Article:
“[It’s] depressing when you consider so many writers change their approach to writing and their approach to literature in order to increase salability,” Doherty said. “You have to really respect the writers who labor in obscurity because they believe in what they’re doing even though they might not get notoriety or Nobel Prizes.”

McGraw-Hill published Munro’s novel in 1972 and with its success, published her book of short stories two years later, which was nearly five years after its release in Canada.

“Alice Munro is a good example of someone who stayed true to her vision of being a writer and ended up producing some material that is so widely respected,” Doherty said.

Ann Cvetkovich, English and women’s and gender studies professor, said the rejection letters prove the difficulties of being a female short story writer and especially the challenges she faced being a Canadian. Cvetkovich said she was interested in becoming a writer when she was 11 and bought Munro’s “Dance of the Happy Shades.” 

“It really demystifies the process of writing and shows you that, so often, good writers are not always recognized because they fall off the radar due to their gender, sexuality, race or in this case, their national background,” Cvetkovich said.

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Dear Life
Author: Alice Munro
Genre: Short stories
Publisher: Random House

At age 81, Alice Munro’s preoccupations as a writer have scarcely changed from what they were in the bold, raw work of her early career. 

In her collection of short stories, “Dear Life,” isolated, ambitious, unusual and almost exclusively female protagonists grapple with love, parenting and marriage in the grand desolation of rural Canada. Munro does not write about these capital-letter topics as they are commonly served, steeped in cultural distortions, but as they are experienced: love as it is felt, gripping and improbable; motherhood, so far as it is managed; and marriage as it is, more often than not, endured. As a writer, Munro is understated, controlled and wary of metaphor. Her legacy is one of depth, precision and, perhaps, even perfection.

She has a knack of rendering “ordinary” lives so artfully that they become singular, thick with their own meanings. In “To Reach Japan,” for example, one understands instinctively how a mother’s mind would reel with what-ifs after losing track of her child, how a particular sort of young man befriends children “to test [his] own charms,” and how an anonymous poet might feel more comfortable at a party full of boring engineers than at a gathering of her fellow writers.

Though the geographic scope of Munro’s work has not altered as she has aged, the chronologies of her stories have lengthened to span lifetimes. Stories in “Dear Life” often begin in a time when “having any serious idea,” as a woman, “let alone ambition, could be seen as suspect, having something to do with your child getting pneumonia,” and extend into a near-present landscape of retirement homes and high-rise apartments.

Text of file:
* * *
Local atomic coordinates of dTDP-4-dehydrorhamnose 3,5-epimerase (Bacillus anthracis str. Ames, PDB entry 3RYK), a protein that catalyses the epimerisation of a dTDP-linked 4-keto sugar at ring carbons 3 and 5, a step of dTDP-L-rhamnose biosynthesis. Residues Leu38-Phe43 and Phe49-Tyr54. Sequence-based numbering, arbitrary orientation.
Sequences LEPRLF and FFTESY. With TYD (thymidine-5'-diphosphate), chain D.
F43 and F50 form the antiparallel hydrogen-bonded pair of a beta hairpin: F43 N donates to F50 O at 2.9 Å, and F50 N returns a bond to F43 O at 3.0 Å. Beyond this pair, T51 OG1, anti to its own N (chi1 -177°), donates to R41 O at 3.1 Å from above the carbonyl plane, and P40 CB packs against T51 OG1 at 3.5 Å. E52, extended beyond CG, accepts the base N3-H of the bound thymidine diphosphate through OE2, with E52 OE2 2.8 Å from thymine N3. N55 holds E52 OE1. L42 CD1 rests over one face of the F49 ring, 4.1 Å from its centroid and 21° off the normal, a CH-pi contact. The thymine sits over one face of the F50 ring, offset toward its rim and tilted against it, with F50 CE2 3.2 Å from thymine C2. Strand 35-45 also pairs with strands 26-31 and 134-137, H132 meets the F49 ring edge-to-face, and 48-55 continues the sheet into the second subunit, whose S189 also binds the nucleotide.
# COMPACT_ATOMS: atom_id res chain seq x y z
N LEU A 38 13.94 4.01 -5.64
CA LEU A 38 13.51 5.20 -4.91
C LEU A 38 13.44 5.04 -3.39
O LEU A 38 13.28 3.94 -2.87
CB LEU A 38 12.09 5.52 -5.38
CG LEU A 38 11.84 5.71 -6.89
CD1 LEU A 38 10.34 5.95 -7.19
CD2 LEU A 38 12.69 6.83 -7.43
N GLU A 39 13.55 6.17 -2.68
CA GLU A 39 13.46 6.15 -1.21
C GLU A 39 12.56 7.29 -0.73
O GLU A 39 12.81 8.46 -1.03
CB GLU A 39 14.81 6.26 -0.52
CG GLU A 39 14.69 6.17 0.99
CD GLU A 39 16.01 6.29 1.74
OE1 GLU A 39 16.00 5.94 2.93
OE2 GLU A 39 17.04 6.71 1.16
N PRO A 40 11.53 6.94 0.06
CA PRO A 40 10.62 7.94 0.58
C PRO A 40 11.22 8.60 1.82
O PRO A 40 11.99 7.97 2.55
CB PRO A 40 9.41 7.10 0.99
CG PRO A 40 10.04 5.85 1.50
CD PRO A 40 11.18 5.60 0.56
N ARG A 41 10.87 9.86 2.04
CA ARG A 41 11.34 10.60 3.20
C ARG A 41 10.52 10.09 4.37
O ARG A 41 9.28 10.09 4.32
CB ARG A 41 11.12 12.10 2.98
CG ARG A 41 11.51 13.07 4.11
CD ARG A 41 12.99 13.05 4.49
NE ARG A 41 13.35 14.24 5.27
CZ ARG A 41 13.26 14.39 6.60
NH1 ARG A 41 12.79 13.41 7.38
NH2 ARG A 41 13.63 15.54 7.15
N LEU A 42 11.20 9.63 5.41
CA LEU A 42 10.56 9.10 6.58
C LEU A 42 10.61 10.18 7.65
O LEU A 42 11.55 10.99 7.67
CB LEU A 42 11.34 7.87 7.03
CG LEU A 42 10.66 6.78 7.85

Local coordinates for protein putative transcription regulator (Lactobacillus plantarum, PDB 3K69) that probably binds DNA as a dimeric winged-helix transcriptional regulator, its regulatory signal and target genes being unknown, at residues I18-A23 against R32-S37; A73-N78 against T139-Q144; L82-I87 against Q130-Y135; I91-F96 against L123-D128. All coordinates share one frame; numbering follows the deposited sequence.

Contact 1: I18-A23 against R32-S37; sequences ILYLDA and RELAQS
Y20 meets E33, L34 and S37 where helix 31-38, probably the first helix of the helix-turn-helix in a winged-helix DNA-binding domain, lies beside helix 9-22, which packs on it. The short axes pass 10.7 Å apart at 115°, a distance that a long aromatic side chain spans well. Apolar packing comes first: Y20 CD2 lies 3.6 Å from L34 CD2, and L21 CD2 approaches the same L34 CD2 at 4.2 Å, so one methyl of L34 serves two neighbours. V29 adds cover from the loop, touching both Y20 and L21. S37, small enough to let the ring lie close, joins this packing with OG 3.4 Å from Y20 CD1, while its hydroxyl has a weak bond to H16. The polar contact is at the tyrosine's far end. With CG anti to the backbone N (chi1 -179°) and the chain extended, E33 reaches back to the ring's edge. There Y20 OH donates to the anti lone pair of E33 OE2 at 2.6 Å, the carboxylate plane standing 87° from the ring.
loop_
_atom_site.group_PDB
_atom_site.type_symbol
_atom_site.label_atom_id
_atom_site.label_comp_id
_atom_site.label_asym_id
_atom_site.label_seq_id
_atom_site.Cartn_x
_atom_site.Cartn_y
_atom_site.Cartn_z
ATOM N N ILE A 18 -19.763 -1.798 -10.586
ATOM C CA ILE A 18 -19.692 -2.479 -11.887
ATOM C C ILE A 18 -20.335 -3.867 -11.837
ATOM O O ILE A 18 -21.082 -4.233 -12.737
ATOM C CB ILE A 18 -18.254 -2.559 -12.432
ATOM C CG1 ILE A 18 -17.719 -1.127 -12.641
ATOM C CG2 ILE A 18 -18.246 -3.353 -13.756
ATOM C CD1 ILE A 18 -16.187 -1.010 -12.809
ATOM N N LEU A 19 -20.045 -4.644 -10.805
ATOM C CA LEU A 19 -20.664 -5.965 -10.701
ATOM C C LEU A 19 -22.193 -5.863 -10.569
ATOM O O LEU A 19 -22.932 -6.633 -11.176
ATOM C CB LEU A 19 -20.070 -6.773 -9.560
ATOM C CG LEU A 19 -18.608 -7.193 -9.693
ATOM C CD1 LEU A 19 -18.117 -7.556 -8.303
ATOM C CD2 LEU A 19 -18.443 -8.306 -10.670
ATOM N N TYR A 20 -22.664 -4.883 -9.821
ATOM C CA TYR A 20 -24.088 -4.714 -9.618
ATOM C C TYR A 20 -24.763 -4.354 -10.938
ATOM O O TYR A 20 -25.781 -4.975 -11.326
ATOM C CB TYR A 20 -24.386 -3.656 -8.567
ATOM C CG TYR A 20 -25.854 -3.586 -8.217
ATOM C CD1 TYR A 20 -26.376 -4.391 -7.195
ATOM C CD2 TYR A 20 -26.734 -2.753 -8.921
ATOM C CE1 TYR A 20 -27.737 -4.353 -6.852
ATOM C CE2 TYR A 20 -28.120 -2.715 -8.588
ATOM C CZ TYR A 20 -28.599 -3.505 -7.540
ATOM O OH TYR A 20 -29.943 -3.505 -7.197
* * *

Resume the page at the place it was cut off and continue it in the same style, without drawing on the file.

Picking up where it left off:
One of the pleasures of reading Munro’s short stories is experiencing their unpredictability. In long-reaching narratives like “Amundsen” and “Train,” Munro moves unhurriedly, and often non-sequentially, through the twists and unexpected turns of real lives. In “Train,” the reticent protagonist, now middle-aged, sees a beautiful grey-haired woman at the hotel where he works. Readers learn, after 20-odd pages of unrelated story, that this lady is an old sweetheart who he abandoned in the pivotal decision of his life.

Unlike the first few stories of the collection, which are vivid in their precision, Munro’s vision in some of the later stories feels zoomed out, though still in-focus. In “Gravel” and “Haven,” first-person narrators grope back through vast swathes of time to ruminate on events from their childhood. This narrative style presents, at times, more of an impediment than an entry point to Munro’s glimmering, snow-shagged world.

The last four works of the collection make up a separate section that is, according to Munro, “autobiographical in feeling.” Munro writes that these “not quite stories” are, “the first and last — and the closest things I have to say about my own life.” Though written from the same distant vantage point as “Gravel” and “Haven,” these stories hum with a richness that those fictional stories lack.

Munro rejects the sometimes too-tidy purposefulness of the short story in these nearly autobiographical works, weaving together loosely related anecdotes about her vexatious mother, blue-collar father, her gutsy maid, Sadie, and a prostitute whose vivacity thrills Munro’s young female narrator. When a neighbor enters briefly into one such anecdote, Munro comments on the divergence of fiction and biography: “Roly Grain, his name was, and he does not have any further part in what I’m writing now, in spite of his troll’s name, because this is not a story, only life.”

Dear Life

Printed on Monday, November 19, 2012 as: Short stories span across lifetimes